Soft thermoplastic polyurethanes can win roles in applications where touch and feel are important but maintaining softness can be challenging. Ingevity’s new polyol product line for soft TPUs, the Capa S series, could help.
There is high, but untapped, market demand for soft TPUs with good mechanical properties. They are particularly desirable in applications such as wearable devices like smart watches and fitness trackers, and also automobile dashboards, seating and door panels. These are products where consumers want functional long-lasting products that are also comfortable and aesthetically appealing.
Ingevity has two new polyols, Capa S 22X and Capa S 23Y, that are designed to help formulators produce materials that stay soft, and minimise cracking during a product’s functional lifetime. They could also simplify formulations, and lower production costs.
In applications where softness is required for extended periods, the market is currently dominated by the more expensive fluoroelastomers and silicone elastomers.
Polyurethanes have been able to compete, but need to be plasticised to overcome the problem of cold hardening – the slow crystallisation of the soft polyol blocks of the polyurethane over time.
Although plasticisation is a well-known process used to produce polymeric compounds that are more flexible and softer than their unplasticised homologues, adding plasticisers to formulations can generate a number of challenges. First, plasticisers must be added to the formulation, which can involve an extra processing step and additional cost. Once incorporated into the polymer, plasticisers can migrate from the compound into surrounding materials and the environment. This can lead to unwanted chemical exposure and a gradual stiffening of the part over time.
Keeping polyurethanes soft
By modifying the crystallinity in soft blocks in the finished TPU, we believe Capa S can help fill the gap between plasticised TPUs and premium soft elastomeric materials. Our technology uses carefully branched monomers which act as internal plasticisers for TPUs. Here, the branches can disrupt packing and crystallinity in soft blocks.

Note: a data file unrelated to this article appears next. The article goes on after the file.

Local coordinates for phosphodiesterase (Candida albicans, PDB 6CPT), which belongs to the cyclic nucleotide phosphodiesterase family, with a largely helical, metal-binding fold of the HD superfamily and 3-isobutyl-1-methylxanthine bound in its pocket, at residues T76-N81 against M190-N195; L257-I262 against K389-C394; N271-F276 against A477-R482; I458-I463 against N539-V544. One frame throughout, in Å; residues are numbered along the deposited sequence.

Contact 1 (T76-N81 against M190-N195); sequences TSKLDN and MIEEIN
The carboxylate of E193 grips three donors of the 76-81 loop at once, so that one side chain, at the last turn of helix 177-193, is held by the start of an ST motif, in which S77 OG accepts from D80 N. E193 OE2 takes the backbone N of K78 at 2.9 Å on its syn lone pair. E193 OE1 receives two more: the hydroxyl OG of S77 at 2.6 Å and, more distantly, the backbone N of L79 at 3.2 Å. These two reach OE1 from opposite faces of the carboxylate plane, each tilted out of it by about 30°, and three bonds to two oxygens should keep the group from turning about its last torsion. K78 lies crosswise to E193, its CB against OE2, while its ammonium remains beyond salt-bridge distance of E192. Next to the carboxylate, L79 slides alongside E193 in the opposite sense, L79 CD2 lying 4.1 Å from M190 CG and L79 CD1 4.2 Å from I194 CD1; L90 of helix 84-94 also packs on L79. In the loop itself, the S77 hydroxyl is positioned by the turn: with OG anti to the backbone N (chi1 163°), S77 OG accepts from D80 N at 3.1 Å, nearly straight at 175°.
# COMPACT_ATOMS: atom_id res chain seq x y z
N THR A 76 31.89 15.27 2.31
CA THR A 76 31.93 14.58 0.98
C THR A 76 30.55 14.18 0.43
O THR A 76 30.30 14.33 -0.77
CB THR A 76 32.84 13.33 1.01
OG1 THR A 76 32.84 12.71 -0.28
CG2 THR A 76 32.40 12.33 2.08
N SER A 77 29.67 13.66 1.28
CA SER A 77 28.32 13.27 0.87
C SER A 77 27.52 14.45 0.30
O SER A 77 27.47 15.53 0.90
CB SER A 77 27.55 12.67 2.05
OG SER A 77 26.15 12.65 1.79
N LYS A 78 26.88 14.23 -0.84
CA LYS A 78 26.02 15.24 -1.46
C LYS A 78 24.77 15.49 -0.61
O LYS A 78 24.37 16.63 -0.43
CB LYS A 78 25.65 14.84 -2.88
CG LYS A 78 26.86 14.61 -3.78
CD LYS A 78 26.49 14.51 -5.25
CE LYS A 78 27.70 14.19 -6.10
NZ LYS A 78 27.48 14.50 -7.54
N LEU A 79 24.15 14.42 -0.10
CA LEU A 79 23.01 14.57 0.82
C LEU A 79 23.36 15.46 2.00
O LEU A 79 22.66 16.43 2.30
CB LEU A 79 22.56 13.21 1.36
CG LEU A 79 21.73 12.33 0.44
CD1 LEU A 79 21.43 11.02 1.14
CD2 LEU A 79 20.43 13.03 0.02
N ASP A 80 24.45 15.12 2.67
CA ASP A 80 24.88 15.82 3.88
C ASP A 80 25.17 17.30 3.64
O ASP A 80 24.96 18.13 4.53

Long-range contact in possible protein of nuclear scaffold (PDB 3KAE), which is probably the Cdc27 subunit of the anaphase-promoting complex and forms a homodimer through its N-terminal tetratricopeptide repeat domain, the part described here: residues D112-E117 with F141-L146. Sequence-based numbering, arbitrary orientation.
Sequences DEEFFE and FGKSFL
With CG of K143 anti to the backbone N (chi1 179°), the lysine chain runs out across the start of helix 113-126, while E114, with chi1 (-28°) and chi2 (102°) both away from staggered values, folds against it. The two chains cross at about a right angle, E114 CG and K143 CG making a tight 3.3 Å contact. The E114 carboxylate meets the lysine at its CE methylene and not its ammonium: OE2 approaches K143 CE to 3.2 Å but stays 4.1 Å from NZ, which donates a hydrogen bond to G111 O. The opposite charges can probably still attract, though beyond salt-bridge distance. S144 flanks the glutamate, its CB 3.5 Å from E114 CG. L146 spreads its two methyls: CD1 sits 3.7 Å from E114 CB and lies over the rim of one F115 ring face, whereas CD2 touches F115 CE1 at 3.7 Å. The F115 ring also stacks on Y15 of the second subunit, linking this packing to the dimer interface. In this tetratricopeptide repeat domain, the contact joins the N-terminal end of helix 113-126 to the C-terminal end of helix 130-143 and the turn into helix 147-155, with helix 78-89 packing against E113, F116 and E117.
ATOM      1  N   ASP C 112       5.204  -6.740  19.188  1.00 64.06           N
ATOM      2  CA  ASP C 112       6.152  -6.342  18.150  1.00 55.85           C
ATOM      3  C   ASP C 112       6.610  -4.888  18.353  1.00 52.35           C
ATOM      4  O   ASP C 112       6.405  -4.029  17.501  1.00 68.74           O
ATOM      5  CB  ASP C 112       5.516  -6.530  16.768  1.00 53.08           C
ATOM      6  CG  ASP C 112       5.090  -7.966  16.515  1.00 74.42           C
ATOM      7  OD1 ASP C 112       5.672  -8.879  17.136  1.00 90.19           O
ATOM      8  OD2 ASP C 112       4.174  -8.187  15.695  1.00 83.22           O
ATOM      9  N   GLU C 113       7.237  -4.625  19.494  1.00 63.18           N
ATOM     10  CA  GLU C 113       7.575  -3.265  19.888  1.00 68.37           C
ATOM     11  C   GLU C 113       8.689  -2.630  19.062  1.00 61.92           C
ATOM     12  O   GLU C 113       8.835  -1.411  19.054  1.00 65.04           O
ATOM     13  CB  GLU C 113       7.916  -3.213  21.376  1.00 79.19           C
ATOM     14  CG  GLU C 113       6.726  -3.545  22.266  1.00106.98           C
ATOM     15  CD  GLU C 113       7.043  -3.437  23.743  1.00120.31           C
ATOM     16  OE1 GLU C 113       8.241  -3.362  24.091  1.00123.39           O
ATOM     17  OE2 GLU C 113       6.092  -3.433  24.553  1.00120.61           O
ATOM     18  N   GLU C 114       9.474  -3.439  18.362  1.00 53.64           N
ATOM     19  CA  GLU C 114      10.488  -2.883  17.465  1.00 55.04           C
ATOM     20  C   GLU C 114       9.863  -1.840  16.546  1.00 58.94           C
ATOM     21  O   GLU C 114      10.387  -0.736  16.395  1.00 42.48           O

Since the soft block chains are more mobile than customary polyols, it is possible to produce polymers that are intrinsically softer than similar polyurethanes. At the same time, the hard blocks retain the crystallinity needed to make injection moulding a viable process. There is a balance between the crystallinity of the soft segment and the ability to process the materials. These Capa polyols are characterised by a lack of by-products, very low acid values and water content, 100% primary hydroxyl content, and a narrow and consistent polydispersity.
This technology is flexible, and a wide range of polyols can be generated using a variety of hydroxyl-functionalised initiators. Additionally, co-monomers can be integrated into the polyol, often leading to synergistic effects. The Capa product portfolio includes materials that can be used as polyurethane soft segments and chain extenders. The ability to tailor the structure of these polyols gives customers the ability to differentiate their products.
Capa S 22X and Capa S 23Y are polycaprolactone diols with a structure tailored for use in polyurethane materials of hardness less than 70 Shore A. They have molecular weights of 2000 g/mol and 3000 g/mol respectively.
Compare and contrast
We compared the effectiveness of two new polyols Capa S 22X and 23Y (Slide 27) against an equivalent grade 2210A from our range and a group of competitive materials including silicone elastomer, flroroelastomer, thermopolastic polyolefin, thermoplastic vulcanisate and a styrene butadiene copolymer.